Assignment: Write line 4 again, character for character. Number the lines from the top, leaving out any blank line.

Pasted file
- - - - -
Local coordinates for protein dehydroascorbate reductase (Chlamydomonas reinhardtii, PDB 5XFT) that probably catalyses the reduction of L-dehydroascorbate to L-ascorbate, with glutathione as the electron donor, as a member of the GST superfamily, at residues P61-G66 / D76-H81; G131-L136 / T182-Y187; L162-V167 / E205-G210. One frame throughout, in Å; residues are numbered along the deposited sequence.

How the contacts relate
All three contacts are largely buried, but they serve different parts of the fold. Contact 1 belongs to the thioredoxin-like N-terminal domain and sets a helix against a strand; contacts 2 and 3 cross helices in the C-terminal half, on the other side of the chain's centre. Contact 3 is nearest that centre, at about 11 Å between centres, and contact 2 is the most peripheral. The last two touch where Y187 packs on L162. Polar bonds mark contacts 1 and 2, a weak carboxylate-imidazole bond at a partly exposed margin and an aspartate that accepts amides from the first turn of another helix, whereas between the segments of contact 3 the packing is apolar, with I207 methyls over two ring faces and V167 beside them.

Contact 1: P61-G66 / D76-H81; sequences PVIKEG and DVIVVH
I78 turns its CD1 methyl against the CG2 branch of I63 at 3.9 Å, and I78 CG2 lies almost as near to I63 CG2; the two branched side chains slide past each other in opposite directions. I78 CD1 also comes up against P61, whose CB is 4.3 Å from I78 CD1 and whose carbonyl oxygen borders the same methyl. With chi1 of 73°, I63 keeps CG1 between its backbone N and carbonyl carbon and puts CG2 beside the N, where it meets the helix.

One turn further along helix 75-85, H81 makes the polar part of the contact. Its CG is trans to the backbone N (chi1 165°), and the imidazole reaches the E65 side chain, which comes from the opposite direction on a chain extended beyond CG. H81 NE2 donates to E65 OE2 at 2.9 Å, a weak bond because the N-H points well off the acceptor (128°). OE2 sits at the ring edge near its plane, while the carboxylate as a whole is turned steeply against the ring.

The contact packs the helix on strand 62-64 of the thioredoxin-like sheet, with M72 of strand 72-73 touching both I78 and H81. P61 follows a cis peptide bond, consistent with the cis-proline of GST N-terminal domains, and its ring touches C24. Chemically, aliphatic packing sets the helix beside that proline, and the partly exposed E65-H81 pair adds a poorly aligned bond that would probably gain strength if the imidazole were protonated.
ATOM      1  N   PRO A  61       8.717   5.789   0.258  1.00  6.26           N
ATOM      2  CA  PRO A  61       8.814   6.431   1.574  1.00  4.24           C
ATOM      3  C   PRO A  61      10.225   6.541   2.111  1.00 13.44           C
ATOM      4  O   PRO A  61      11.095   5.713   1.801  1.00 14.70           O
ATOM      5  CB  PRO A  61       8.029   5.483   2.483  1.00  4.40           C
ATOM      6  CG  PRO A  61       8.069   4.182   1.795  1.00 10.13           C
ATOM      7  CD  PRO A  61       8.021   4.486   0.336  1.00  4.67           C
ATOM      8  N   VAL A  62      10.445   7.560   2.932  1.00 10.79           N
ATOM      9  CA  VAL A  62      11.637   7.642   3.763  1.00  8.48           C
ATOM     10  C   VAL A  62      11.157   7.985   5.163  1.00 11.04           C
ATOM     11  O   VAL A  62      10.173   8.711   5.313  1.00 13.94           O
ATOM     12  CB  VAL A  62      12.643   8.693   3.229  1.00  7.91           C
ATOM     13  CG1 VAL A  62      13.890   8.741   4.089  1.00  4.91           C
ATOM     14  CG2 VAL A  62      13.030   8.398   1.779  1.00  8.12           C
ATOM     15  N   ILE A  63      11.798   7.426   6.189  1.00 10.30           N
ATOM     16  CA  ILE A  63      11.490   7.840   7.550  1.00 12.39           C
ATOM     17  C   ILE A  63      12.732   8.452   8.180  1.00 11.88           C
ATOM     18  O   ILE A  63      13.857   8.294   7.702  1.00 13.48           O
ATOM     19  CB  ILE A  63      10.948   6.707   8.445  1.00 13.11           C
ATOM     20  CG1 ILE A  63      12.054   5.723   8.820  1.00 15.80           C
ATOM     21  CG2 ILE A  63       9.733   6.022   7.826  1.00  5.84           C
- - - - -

Contact 1: P61-G66 / D76-H81; sequences PVIKEG and DVIVVH